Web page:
Interferon-gamma is less toxic than the alpha or beta-interferons. With higher doses one can see chronic neurotoxicities, which can include dizziness, slowed thinking, confusion, crying spells, and even symptoms resembling Parkinson's disease.
How Interferon Ruins Your Brain
The mechanism of this injury to the brain appears to involve the brain's special immune cell called the microglia. Normally, these cells remain dormant in the brain. That is, they are sleeping. Microglia cells can be activated by numerous factors, including mercury, aluminum, iron, overvaccination, and brain trauma, strokes, infections (viruses, bacteria, rickettsia) and cytokines such as interferons.
Once activated, microglia can move about the brain secreting very toxic compounds, which include two excitotoxins (glutamate and quinolinic acid). These excitotoxins dramatically increase free radical generation in the brain as well as oxidation of lipids (called lipid peroxidation). These radicals damage synaptic connections, interfere with neurotransmitters and can even kill neurons. In addition, these activated microglia generate other toxic compounds such as prostaglandins (PGE2), which increase brain inflammation.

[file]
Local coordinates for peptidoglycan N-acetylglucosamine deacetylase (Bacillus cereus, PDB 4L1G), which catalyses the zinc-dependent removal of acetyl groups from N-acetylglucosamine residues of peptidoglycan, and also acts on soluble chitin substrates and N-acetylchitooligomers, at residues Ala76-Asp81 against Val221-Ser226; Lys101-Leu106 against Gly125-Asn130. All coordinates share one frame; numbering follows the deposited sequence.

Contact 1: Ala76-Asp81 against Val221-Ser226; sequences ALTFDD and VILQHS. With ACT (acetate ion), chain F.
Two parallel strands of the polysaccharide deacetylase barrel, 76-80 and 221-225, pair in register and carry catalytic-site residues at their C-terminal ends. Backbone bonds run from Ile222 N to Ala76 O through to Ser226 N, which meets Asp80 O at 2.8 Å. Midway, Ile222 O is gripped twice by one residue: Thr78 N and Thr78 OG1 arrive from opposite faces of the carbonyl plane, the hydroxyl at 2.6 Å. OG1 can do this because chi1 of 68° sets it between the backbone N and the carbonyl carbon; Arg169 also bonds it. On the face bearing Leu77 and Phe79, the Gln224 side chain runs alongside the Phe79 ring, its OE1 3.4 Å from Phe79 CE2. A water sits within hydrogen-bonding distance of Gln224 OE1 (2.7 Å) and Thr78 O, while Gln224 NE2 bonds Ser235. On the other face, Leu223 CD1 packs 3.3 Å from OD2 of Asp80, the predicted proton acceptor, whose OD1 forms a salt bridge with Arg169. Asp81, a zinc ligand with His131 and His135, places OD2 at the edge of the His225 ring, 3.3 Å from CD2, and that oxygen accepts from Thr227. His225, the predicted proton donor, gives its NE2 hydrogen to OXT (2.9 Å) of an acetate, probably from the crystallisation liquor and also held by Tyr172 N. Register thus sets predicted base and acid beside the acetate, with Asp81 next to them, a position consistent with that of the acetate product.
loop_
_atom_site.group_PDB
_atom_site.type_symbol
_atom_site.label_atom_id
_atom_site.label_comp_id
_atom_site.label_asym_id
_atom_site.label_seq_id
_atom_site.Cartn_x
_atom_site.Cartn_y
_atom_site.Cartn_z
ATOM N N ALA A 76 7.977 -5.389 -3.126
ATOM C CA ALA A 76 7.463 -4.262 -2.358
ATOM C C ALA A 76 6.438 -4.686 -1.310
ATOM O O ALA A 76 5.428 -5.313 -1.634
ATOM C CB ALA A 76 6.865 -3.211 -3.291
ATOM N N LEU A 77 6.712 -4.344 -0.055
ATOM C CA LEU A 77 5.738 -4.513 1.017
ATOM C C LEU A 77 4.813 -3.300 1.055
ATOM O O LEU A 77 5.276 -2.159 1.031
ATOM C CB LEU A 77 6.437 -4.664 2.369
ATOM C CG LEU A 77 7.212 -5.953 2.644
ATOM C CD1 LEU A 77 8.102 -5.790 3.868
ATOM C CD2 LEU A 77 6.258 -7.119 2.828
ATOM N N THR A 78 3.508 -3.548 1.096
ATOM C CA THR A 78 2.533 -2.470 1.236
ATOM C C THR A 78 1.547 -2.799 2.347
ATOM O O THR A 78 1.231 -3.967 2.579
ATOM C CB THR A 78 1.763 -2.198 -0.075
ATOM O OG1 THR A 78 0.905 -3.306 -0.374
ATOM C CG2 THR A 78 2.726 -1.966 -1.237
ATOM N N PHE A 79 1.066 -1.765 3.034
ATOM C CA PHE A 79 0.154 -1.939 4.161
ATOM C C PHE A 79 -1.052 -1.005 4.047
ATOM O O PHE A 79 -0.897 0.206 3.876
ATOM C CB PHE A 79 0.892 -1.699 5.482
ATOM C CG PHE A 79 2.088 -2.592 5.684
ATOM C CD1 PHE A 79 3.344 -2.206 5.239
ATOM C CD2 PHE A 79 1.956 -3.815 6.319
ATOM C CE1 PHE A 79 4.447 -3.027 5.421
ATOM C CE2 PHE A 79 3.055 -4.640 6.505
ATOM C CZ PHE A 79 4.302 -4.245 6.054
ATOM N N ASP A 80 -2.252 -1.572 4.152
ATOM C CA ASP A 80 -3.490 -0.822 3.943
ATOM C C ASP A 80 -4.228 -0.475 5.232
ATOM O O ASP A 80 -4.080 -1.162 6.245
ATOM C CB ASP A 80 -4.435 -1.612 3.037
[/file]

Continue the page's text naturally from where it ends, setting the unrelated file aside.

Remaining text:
If the microglia activation is short lived, the damage to the brain is minimal and recovery takes place. Yet, should the activation continue, which would occur with high-dose and long-term use of interferons, the damage could be substantial and irreversible. Protecting the brain with high-dose and varied antioxidants as well as certain metabolic stimulants can substantially reduce this damage. Certain nutrients, such as malate, pyruvate, DHA, ascorbate, magnesium and methylcobalamin inhibit excitotoxicity.
Physicians Frequently Miss Side Effects
Physicians often ignore patient complaints of neurological difficulties during interferon treatments, assuming they are benign and reversible. As stated in the beginning, natural alternatives have been shown to be much more effective and dramatically safer than interferon treatments.